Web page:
At Stanford, Bechtolsheim designed a powerful computer (called a workstation) with built-in networking called the SUN workstation, a name derived from the initials for the Stanford University Network. It was inspired by the Xerox Alto computer developed at the Xerox Palo Alto Research Center. Bechtolsheim was a "no fee consultant" at Xerox, meaning he was not remunerated directly but had free access to the research being done there. At the time, Lynn Conway was using workstations to design very-large-scale integration (VLSI) circuits.
Bechtolsheim's advisor was Forest Baskett and in 1980 Vaughan Pratt also provided leadership to the SUN project. Support was provided by the Computer Science Department and DARPA. The modular computer was used for research projects such as developing the V-System, and for early Internet routers. Bechtolsheim tried to interest other companies in manufacturing the workstations, but only got lukewarm responses.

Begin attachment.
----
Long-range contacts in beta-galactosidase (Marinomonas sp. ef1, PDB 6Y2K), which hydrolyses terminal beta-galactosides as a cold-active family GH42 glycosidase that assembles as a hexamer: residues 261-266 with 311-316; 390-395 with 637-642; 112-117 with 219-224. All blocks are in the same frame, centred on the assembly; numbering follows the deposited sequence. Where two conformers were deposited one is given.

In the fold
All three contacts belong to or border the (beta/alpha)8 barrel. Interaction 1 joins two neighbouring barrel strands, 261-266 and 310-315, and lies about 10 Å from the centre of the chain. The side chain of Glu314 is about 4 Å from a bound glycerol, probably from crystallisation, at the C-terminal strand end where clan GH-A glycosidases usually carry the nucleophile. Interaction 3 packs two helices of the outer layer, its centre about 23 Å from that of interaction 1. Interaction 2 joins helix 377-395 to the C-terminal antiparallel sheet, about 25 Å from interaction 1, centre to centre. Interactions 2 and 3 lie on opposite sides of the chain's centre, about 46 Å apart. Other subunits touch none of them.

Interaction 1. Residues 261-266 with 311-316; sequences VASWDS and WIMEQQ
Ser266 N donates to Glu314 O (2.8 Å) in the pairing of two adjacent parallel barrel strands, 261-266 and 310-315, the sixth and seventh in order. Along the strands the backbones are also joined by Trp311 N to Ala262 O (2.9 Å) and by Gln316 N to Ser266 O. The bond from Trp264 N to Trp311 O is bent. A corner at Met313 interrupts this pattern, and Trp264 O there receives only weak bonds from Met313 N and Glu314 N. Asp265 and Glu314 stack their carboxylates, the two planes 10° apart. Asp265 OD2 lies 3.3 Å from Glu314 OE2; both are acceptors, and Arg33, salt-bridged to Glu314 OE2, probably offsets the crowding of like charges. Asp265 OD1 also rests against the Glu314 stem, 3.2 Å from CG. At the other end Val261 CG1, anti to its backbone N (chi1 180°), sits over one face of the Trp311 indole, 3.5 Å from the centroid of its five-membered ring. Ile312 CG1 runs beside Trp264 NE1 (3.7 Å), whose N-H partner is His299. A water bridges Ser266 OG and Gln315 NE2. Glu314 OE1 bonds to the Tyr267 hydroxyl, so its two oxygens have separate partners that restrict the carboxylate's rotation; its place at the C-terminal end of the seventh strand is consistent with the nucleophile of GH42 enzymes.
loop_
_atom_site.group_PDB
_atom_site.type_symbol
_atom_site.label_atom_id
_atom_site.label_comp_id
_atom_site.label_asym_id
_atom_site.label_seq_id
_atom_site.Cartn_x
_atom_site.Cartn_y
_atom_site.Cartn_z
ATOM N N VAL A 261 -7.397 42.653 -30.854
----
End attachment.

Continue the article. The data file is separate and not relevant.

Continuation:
One of the companies building computers for VLSI design was Daisy Systems, where Vinod Khosla worked at the time. Khosla had graduated a couple years earlier from the Stanford Graduate School of Business with Scott McNealy, who managed manufacturing at Onyx Systems. The three wrote a short business plan and quickly received funding from venture capitalists in 1982.
Bechtolsheim left Stanford to found the company, Sun Microsystems, as employee number one. Bill Joy, who was part of the team developing the BSD series of Unix operating systems, was the fourth member of the founding team. For a while Bechtolsheim and Joy shared an apartment in Palo Alto, California.
The first product, the Sun-1, included the Stanford CPU board design with improved memory expansion, and a sheet-metal case. By the end of the year, the experimental Ethernet interface designed by Bechtolsheim was replaced by a commercial board from 3Com.